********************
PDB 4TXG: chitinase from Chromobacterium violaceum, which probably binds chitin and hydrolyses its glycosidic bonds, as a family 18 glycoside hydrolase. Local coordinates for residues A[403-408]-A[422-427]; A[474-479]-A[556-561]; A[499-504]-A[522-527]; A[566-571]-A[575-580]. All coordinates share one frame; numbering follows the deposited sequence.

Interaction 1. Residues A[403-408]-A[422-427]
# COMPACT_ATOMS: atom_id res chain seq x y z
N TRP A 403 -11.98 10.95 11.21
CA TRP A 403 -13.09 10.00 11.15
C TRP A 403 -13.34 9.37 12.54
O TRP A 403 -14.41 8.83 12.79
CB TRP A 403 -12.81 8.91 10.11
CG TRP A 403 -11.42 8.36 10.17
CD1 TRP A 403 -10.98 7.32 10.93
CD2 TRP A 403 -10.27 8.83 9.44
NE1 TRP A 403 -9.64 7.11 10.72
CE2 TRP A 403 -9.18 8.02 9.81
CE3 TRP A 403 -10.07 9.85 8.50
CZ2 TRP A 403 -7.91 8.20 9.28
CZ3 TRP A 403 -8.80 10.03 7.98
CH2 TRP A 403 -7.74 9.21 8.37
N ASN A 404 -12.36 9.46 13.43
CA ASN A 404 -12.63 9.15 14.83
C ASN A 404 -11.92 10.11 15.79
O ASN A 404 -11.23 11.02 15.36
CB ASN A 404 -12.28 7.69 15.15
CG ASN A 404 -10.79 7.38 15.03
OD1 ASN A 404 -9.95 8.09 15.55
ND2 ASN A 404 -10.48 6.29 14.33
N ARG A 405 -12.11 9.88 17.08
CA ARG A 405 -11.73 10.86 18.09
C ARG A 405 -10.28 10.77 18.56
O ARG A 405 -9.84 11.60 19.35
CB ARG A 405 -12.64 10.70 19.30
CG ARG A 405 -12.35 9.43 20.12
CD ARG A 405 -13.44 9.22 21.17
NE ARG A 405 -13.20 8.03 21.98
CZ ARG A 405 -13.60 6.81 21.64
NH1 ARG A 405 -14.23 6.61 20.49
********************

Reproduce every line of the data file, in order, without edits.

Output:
PDB 4TXG: chitinase from Chromobacterium violaceum, which probably binds chitin and hydrolyses its glycosidic bonds, as a family 18 glycoside hydrolase. Local coordinates for residues A[403-408]-A[422-427]; A[474-479]-A[556-561]; A[499-504]-A[522-527]; A[566-571]-A[575-580]. All coordinates share one frame; numbering follows the deposited sequence.

Interaction 1. Residues A[403-408]-A[422-427]
# COMPACT_ATOMS: atom_id res chain seq x y z
N TRP A 403 -11.98 10.95 11.21
CA TRP A 403 -13.09 10.00 11.15
C TRP A 403 -13.34 9.37 12.54
O TRP A 403 -14.41 8.83 12.79
CB TRP A 403 -12.81 8.91 10.11
CG TRP A 403 -11.42 8.36 10.17
CD1 TRP A 403 -10.98 7.32 10.93
CD2 TRP A 403 -10.27 8.83 9.44
NE1 TRP A 403 -9.64 7.11 10.72
CE2 TRP A 403 -9.18 8.02 9.81
CE3 TRP A 403 -10.07 9.85 8.50
CZ2 TRP A 403 -7.91 8.20 9.28
CZ3 TRP A 403 -8.80 10.03 7.98
CH2 TRP A 403 -7.74 9.21 8.37
N ASN A 404 -12.36 9.46 13.43
CA ASN A 404 -12.63 9.15 14.83
C ASN A 404 -11.92 10.11 15.79
O ASN A 404 -11.23 11.02 15.36
CB ASN A 404 -12.28 7.69 15.15
CG ASN A 404 -10.79 7.38 15.03
OD1 ASN A 404 -9.95 8.09 15.55
ND2 ASN A 404 -10.48 6.29 14.33
N ARG A 405 -12.11 9.88 17.08
CA ARG A 405 -11.73 10.86 18.09
C ARG A 405 -10.28 10.77 18.56
O ARG A 405 -9.84 11.60 19.35
CB ARG A 405 -12.64 10.70 19.30
CG ARG A 405 -12.35 9.43 20.12
CD ARG A 405 -13.44 9.22 21.17
NE ARG A 405 -13.20 8.03 21.98
CZ ARG A 405 -13.60 6.81 21.64
NH1 ARG A 405 -14.23 6.61 20.49